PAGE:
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Mercury’s Surface “Painted” With Millions of Years of Comet Dust

posted: 03/30/15
by: Discovery.com Staff
Mercury
NASA/Johns Hopkins University Applied Physics Laboratory/Carnegie Institution of Washington

Carbon jettisoned off of passing comets may be responsible for Mercury's dark, non-reflective surface, a study from Brown University reveals. Comets disintegrate as they near Mercury, the closest planet to the Sun, and the resulting dust has been accumulating on Mercury's surface for millions of years, the study concludes.

Researchers tested their theory at the NASA Ames Vertical Gun Range, using sugar and other organic compounds to mimic the dust that they suspect has been pummeling Mercury for eons.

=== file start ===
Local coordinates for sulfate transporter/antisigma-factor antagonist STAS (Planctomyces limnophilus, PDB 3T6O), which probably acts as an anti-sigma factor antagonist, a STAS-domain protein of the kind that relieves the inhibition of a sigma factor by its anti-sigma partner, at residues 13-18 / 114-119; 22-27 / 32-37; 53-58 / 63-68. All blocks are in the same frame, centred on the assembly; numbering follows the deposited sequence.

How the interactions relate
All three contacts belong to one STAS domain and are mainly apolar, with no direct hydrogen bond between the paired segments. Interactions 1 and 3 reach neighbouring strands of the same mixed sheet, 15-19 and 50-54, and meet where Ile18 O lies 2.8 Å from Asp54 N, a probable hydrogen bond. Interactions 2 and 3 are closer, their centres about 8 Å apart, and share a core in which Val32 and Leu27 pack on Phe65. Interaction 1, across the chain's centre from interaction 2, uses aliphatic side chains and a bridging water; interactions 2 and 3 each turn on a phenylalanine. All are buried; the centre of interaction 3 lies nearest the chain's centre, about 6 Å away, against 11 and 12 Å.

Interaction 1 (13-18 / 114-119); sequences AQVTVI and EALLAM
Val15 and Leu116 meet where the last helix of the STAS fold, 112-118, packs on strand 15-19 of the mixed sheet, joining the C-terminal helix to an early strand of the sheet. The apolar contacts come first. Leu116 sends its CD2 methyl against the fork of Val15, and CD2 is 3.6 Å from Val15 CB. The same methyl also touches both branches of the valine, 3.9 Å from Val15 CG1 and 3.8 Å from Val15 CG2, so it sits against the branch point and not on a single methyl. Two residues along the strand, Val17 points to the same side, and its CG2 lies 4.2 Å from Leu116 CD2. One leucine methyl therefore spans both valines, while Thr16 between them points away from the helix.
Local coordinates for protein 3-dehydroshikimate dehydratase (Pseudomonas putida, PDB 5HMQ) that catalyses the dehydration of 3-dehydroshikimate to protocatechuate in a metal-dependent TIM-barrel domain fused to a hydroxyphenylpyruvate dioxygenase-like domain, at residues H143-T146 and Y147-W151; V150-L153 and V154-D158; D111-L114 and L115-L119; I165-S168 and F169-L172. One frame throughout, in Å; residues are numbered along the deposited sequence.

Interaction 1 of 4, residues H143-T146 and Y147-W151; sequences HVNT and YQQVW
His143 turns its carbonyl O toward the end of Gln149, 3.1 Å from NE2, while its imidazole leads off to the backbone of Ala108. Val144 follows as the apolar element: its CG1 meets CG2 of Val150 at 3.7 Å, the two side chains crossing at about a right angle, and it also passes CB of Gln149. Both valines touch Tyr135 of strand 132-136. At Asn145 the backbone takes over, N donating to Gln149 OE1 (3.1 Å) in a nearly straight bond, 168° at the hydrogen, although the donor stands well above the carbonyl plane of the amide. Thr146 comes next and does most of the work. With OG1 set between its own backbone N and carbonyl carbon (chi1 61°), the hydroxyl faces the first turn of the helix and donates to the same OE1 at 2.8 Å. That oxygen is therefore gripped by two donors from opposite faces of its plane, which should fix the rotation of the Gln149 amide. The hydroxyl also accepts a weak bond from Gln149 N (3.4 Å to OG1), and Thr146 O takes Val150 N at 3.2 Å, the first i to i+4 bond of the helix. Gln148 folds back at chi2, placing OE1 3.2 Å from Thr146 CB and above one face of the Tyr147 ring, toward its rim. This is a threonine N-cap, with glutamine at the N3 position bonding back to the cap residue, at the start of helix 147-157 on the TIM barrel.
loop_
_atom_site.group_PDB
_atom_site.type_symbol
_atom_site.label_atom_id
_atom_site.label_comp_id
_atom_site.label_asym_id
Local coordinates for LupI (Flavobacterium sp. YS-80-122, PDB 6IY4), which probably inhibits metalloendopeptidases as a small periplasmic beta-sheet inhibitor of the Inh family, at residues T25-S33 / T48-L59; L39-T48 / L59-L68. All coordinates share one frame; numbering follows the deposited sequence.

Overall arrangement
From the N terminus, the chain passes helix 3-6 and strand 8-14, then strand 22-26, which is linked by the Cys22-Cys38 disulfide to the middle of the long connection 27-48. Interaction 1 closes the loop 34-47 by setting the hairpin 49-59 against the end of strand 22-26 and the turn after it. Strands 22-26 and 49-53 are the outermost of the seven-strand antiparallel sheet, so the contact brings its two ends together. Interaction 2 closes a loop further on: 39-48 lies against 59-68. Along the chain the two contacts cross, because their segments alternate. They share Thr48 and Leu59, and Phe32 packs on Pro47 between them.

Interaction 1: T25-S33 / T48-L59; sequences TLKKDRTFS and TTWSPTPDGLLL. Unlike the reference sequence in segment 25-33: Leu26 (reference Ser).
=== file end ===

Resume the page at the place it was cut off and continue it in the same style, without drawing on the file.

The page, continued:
"We show that carbon acts like a stealth darkening agent," said Dr. Peter Schultz, professor emeritus of geological sciences at Brown, in a news release. "From the standpoint of spectral analysis, it's like an invisible paint."

Click here for the full news release from Brown University

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